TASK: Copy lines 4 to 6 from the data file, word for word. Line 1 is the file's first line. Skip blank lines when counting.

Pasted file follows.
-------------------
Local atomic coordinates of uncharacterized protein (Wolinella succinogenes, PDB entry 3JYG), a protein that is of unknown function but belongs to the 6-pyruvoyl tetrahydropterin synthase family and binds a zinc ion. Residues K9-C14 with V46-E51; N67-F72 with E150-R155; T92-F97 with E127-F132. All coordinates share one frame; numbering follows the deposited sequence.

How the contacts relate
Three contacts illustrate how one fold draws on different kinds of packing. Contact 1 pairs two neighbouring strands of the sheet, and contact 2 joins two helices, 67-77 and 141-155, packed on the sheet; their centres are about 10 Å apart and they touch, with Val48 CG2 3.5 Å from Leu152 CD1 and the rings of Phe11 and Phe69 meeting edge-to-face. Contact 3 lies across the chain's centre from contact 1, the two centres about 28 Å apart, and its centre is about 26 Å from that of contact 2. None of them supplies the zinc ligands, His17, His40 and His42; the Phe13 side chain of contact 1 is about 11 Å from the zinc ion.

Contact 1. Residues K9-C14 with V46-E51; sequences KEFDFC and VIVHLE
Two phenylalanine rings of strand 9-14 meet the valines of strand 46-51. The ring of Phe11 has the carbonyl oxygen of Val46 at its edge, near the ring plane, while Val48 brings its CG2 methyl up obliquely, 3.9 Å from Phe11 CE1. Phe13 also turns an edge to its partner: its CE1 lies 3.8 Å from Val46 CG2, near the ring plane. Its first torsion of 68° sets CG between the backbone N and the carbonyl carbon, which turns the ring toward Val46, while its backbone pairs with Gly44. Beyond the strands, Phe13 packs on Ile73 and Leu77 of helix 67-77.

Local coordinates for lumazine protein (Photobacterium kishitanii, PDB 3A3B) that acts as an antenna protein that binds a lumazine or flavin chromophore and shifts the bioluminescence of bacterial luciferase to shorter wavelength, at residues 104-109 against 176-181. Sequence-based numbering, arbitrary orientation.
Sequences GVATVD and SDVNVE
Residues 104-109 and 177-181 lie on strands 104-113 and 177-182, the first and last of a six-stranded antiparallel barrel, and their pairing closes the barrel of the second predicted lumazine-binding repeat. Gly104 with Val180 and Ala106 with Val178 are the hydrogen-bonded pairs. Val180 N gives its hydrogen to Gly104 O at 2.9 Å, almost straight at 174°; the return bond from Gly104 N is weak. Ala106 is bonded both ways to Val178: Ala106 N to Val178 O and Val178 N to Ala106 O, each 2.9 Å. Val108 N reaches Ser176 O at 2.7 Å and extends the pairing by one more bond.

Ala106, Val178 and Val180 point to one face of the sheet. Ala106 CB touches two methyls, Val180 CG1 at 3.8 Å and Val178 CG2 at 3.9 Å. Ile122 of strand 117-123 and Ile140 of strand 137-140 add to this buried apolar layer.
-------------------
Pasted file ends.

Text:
Contact 1. Residues K9-C14 with V46-E51; sequences KEFDFC and VIVHLE
Two phenylalanine rings of strand 9-14 meet the valines of strand 46-51. The ring of Phe11 has the carbonyl oxygen of Val46 at its edge, near the ring plane, while Val48 brings its CG2 methyl up obliquely, 3.9 Å from Phe11 CE1. Phe13 also turns an edge to its partner: its CE1 lies 3.8 Å from Val46 CG2, near the ring plane. Its first torsion of 68° sets CG between the backbone N and the carbonyl carbon, which turns the ring toward Val46, while its backbone pairs with Gly44. Beyond the strands, Phe13 packs on Ile73 and Leu77 of helix 67-77.

Local coordinates for lumazine protein (Photobacterium kishitanii, PDB 3A3B) that acts as an antenna protein that binds a lumazine or flavin chromophore and shifts the bioluminescence of bacterial luciferase to shorter wavelength, at residues 104-109 against 176-181. Sequence-based numbering, arbitrary orientation.